I am about to start capturing all my VHS material into the computer.
The VCR is a Toshiba S-VHS W-808 which has DNR but no TBC.
I intend to capture through a Sony TRV-120 Digital8 camcorder which has a built in TBC
I also have a Panasonic DMR-ES10.
Should I put the DMR-ES10 in the mix (VCR -> ES10 -> TRV-120) or leave the ES10 out? I'm uncertain if it provide any benefit or not given the other devices.
S-Video will be used for the video connection through all devices.
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Last edited by HDClown; 29th Oct 2013 at 14:48.
You tell us, since you have the equipment to try both ways. Or post some samples of both workflows. If you don't see wiggling vertical lines or similar anomalies in your VCR -> TRV-120 captures, I would leave the ES10 out.
If we're talking about first generation SP speed VHS recordings which play back without any problems in your JVC there should be nothing for the ES10 to fix, except the usual slight horizontal wobble that you get from any VHS tape without a (line) TBC in the VCR.
The ES10 is known to somewhat fix the wobble which full frame stand alone TBCs not necessarily do very well by the way (those are focused on providing a rock solid signal, visually there may be no improvement).
So your camcorder has a TBC built in? I don't think so to be honest (I have a similar camcorder which I used in pass-through, DCR-TRV 33E).
But it doesn't matter, assuming there is one built in this doesn't imply it will fix wobble, so I suggest you simply try with and without the ES10. My DCR-TRV 33E doesn't fix the wobble, I have to use the line TBC of my VCR for that.
You may want to record half a minute of a test pattern (crosshatch, res wedge, anything with vertical lines) to VHS to determine the effect of the ES10 in conjunction with your camcorder.
Also, I would be careful with the DNR in your VCR, usually it's not any good and too aggressive imo.
The TRV-120 does have a TBC, as well as DNR. There are even options in the menu to turn either one of them ON/OF independently.
I've got a ton of VHS stuff that was recorded on various source camcorders (Sony Video 8 and Hi8 camcorders, unknown brand VHS-C camcorders, possible some straight VHS camcorders). Some of it went straight from source tape to VHS, some of it was recorded off of other VHS tapes to consolidate content so there is a huge mix here. I'd have to say 99% of this is 2nd generation recording, some could be 3rd.
Does the generation and source have an impact on this decision? If I do some tests with a test pattern, will that give me an answer that is relevant to all my VHS tapes that need to be imported, or will it vary based on what was used to put together each VHS?
So, if the quality of source material, tape generation, tape quality, etc. can all have an impact on what benefits the ES10 and potentially the built in TBC can provide, it seems that I would need to do a test with very single tape I have to determine optimal settings, and then I would possible need to test every segment on each tape that came from different sources (which is very difficult to determine).
Unfortunately, I have a lot of tapes, so I don't think that will be feasible for my time. So I think I need to go with a generalized approach and stick with it for all tapes. if I happen to notice any given take or segment on a tape appears noticeably worse than others, I can do some testing with that tape/segment, but otherwise I don't think I want to do it with everything by default.
I purchased the ES10 used, and back when I got it, I used 1 tape to do a few tests to see what the picture would look like when passed through the ES10 and when not. With that particular tape, I couldn't tell of an improvement with my eyes. The main thing it confirmed is that passing through the ES10 wasn't causing any noticeable degradation.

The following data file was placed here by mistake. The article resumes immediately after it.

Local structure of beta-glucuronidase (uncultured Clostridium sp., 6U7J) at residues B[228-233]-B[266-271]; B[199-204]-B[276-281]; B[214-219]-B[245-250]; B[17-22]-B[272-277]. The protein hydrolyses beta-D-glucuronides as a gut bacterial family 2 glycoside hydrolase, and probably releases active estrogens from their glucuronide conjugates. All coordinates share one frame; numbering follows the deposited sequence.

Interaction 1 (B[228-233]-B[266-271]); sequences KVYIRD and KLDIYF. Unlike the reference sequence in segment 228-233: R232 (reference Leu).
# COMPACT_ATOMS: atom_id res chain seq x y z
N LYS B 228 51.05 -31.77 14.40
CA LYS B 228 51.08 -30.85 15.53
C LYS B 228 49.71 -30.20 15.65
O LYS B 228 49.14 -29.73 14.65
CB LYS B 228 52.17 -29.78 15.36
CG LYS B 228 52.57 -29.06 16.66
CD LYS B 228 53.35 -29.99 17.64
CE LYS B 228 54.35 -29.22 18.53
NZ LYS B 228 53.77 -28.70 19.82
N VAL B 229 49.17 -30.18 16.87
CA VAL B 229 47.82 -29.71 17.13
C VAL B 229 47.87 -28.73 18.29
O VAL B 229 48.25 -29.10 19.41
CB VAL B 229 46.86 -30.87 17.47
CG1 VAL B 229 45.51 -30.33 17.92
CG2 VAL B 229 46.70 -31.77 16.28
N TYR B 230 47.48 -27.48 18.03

Your first reply said the ES10 could still reduce wobble even if there is TBC in the TRV-120 that will actually work on pass-through video. If that's the case, is there any reason to not leave the ES10 in place? I realize that with the goal of getting the best possible import I wouldn't want any extra devices/cables in the mix, but based on prior experimentation, it seems like it wouldn't cause any harm at a minimum. It's just questionable if it will provide any benefit on any given tape.
here). But then again, if your camcorder's TBC does a job similar to the ES10, it would be (ever so slightly) better not to use both because after all we are talking about another analog->digital->analog conversion here and those always come with a degradation in some way. If you feel there is no degradation I'd say it's OK to use the ES10 all the time anyway.
Yes, it may even vary depending on the tape, but first you want to know how the TBC in your camcorder acts to determine if there's any prossible benefit to expect at all from using the ES10.
If the ES10's noise filter is like the ES15's you should disable it. It is over aggressive and causes ghosting and loss of detail in moving, low contrast areas.
Only use it when the tapes needs it. I find that ~5% of tapes need it. So 95% of the time, it should be off.
And to prolong cap health, I'd unplug it.
I highly doubt the camera TBC behaves the same. The ES10 doesn't actually have a TBC, but rather a sophisticated sync filter found if few other devices.
I've used one of these for 7+ years now. A nice tool in the toolbox when I need it.
Will the ES10 pass-through audio/video when it's turned off and unplugged, or would I actually need to re-route my cabling to bypass it that way?
When the ES10 is off is doesn't pass=thru anything. You'll get no image.Our inventions are wont to be pretty toys, which distract our attention from serious things. They are but improved means to an unimproved end. -- Henry David Thoreau
Keep in mind that smurf doesn't need to use the ES10 95 percent of the time because he uses S-VHS decks with built in line TBCs.